When he took over the NBA, Stern immediately tried to change the leagues image of the league. Striving to combat the rough and urban image the players had began to create, he cracked down. On the court, there were harsher penalties for flagrant fouls (similar to the recently short leash for technical fouls). Off the court, he instituted the infamous NBA dress code. Inactive players could no longer sit on the bench in jeans, oversized t-shirts, snapbacks, and chains; they were bound to business causal attire. Did this fix the deeper issues, which led to the negative image in the first place? No, but it was a step towards a more culturally acceptable league.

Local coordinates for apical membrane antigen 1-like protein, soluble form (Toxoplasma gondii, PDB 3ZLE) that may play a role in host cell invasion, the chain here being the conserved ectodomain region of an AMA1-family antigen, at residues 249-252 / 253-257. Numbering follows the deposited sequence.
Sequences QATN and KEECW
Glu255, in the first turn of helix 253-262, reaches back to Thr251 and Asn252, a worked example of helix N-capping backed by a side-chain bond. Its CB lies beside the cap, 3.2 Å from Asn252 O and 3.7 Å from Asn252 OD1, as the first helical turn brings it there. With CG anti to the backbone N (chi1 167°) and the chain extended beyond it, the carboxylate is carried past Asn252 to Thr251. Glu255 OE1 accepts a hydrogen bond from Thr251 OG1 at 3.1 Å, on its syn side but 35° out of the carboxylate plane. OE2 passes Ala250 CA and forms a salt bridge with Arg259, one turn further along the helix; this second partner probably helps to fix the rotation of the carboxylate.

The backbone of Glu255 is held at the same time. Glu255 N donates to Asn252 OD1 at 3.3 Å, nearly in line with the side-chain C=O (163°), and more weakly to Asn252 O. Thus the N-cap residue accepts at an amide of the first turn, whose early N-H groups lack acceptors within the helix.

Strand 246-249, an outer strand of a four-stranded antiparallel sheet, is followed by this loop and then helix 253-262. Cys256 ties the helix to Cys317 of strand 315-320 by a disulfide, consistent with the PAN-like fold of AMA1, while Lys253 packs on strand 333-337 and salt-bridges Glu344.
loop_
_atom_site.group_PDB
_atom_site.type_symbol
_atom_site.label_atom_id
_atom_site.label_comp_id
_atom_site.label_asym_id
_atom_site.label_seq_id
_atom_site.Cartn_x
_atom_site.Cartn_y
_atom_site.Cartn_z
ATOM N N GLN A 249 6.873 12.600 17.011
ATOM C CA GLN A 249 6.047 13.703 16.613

What can NYU take from this? While image can’t be the driving force behind an institutions decision-making, it should still be a factor. It’s not a good thing for NYU to continue developing a reputation as corporation masquerading as a school. Even if certain sectors have already been pissed off (like the local neighborhoods and the faculty), they are now being brought to the forefront of the news. And I’m sure that with his background in rhetoric, Sexton is familiar with the phrase ‘perception is reality.’ Even if the issue isn’t solved, there should at least be baby steps towards calming the tensions.
All commissioners: Don’t go international just for the sake of it
It’s a yearly spectacle in every sport: a few random games are played overseas. The NBA and NFL make trips to Europe, the MLB has played in Japan and the NHL regularly sends a few teams to start the season in Eastern Europe and Scandanavia. The catch? No one really likes these trips.